These children’s books about Women in Math let girls know they can dream big and teaches everyone that math isn’t just for boys (a horrible stereotype that still pops up).
Girls need to see that there are strong women in math, and there have been for centuries, despite the obstacles.
STEM is such a buzzword lately — but women have been rocking the science, technology, engineering and math world for years!
You can find these books about women in math at your local library or purchase through the affiliate links provided for your convenience.
Children’s Books about Women in Math and Coding
Ada Byron Lovelace and the Thinking Machine: Ada Lovelace, the daughter of the famous romantic poet, Lord Byron, develops her creativity through science and math. When she meets Charles Babbage, the inventor of the first mechanical computer, Ada understands the machine better than anyone else and writes the world’s first computer program in order to demonstrate its capabilities.
Counting on Katherine: How Katherine Johnson Saved Apollo 13: The bold story of Katherine Johnson, an African-American mathematician who worked for NASA during the space race and was depicted in the film Hidden Figures. From Katherine’s early beginnings as a gifted student to her heroic accomplishments as a prominent mathematician at NASA, Counting on Katherine is the story of a groundbreaking American woman who not only calculated the course of moon landings but, in turn, saved lives and made enormous contributions to history.
Nothing Stopped Sophie: The Story of Unshakable Mathematician Sophie Germain: When her parents took away her candles to keep their young daughter from studying math…nothing stopped Sophie. When a professor discovered that the homework sent to him under a male pen name came from a woman…nothing stopped Sophie. And when she tackled a math problem that male scholars said would be impossible to solve…still, nothing stopped Sophie.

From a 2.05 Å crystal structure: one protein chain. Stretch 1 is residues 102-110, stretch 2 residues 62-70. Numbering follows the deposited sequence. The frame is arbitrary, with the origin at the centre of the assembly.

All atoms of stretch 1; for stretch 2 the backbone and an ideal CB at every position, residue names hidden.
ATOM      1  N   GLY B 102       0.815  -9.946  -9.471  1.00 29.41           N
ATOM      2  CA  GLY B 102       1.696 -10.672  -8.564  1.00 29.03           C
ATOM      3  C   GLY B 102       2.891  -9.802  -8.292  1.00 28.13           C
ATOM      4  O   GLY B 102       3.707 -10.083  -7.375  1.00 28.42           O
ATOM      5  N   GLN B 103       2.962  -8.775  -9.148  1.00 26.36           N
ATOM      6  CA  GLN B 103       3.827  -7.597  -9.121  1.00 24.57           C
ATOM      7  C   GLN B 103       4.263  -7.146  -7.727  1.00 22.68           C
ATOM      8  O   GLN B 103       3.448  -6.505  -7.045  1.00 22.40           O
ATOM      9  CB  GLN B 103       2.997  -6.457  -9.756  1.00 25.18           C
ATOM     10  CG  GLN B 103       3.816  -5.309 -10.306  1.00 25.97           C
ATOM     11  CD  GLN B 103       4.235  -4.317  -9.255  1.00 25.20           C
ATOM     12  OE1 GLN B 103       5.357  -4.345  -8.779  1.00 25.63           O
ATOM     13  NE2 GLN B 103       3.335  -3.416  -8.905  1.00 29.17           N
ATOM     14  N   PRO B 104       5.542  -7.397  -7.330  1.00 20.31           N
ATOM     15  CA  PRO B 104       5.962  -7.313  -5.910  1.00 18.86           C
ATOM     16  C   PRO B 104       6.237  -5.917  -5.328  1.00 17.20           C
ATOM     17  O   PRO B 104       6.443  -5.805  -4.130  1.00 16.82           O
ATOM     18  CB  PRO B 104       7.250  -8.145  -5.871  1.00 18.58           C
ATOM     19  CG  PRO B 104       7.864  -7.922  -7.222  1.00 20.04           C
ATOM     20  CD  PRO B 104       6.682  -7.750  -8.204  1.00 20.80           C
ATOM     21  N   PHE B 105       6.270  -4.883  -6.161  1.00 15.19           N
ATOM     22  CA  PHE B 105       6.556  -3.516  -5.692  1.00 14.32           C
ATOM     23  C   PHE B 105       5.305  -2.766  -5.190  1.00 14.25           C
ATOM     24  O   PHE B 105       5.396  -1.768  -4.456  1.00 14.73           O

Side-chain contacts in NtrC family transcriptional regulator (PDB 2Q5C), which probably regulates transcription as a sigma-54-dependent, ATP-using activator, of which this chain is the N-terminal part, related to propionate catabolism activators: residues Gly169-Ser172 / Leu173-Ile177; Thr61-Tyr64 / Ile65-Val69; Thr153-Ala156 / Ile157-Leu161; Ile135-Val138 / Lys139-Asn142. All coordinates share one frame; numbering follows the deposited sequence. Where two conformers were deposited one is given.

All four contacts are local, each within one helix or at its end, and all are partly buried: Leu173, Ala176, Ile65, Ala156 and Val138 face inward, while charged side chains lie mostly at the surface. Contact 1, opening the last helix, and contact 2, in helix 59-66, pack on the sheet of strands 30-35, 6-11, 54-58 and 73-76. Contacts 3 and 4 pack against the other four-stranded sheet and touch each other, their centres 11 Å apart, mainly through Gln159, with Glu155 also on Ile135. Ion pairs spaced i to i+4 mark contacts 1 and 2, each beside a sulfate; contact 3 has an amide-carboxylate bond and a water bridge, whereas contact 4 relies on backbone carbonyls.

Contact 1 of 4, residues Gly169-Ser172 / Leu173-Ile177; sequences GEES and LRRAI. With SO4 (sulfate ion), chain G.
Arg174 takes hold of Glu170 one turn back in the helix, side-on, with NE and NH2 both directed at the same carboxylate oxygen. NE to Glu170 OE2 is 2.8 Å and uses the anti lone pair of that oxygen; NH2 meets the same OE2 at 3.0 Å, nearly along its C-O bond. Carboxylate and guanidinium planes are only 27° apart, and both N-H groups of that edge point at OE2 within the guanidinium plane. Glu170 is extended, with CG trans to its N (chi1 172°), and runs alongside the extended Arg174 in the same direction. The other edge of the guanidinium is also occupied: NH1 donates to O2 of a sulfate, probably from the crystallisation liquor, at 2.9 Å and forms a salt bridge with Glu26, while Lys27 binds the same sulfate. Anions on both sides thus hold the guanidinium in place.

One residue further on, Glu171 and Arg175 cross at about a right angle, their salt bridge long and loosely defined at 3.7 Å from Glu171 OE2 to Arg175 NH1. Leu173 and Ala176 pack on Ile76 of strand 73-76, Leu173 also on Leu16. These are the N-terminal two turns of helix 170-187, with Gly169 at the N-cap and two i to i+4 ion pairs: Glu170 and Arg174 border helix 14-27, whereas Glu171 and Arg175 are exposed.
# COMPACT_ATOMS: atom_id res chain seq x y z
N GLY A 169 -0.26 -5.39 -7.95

The Girl With a Mind for Math: The Story of Raye Montague: Meet Raye Montague―the hidden mastermind who made waves in the U.S. Navy! After touring a German submarine in the early 1940s, young Raye set her sights on becoming an engineer. Little did she know sexism and racial inequality would challenge that dream every step of the way, even keeping her greatest career accomplishment a secret for decades.
Of Numbers and Stars: Read about the life of a Egyptian woman who lived in fifth century Alexandria and became a respected scholar in mathematics and philosophy.
Grace Hopper: Queen of Computer Code (People Who Shaped Our World): Grace Hopper coined the term “computer bug” and taught computers to “speak English.” Throughout her life, Hopper succeeded in doing what no one had ever done before. Delighting in difficult ideas and in defying expectations, the insatiably curious Hopper is a role model for science- and math-minded girls and boys.
Margaret and the Moon: A true story from one of the Women of NASA! Margaret Hamilton loved numbers as a young girl. She knew how many miles it was to the moon (and how many back). She loved studying algebra and geometry and calculus and using math to solve problems in the outside world. Soon math led her to MIT and then to helping NASA put a man on the moon!
Ada Lovelace, Poet of Science: The First Computer Programmer: ALA Notable Book. Amelia Bloomer Top Ten Book. Two hundred years ago, a daughter was born to the famous poet, Lord Byron, and his mathematical wife, Annabella. A hundred years before the dawn of the digital age, Ada Lovelace envisioned the computer-driven world we know today. And in demonstrating how the machine would be coded, she wrote the first computer program.
Hidden Figures: The True Story of Four Black Women and the Space Race: In this beautifully illustrated picture book edition, we explore the story of four female African American mathematicians at NASA, known as “colored computers.” They participated in some of NASA’s greatest successes, like providing the calculations for America’s first journeys into space. And they did so during a time when being black and a woman limited what they could do. But they worked hard, persisted and used their genius minds to change the world.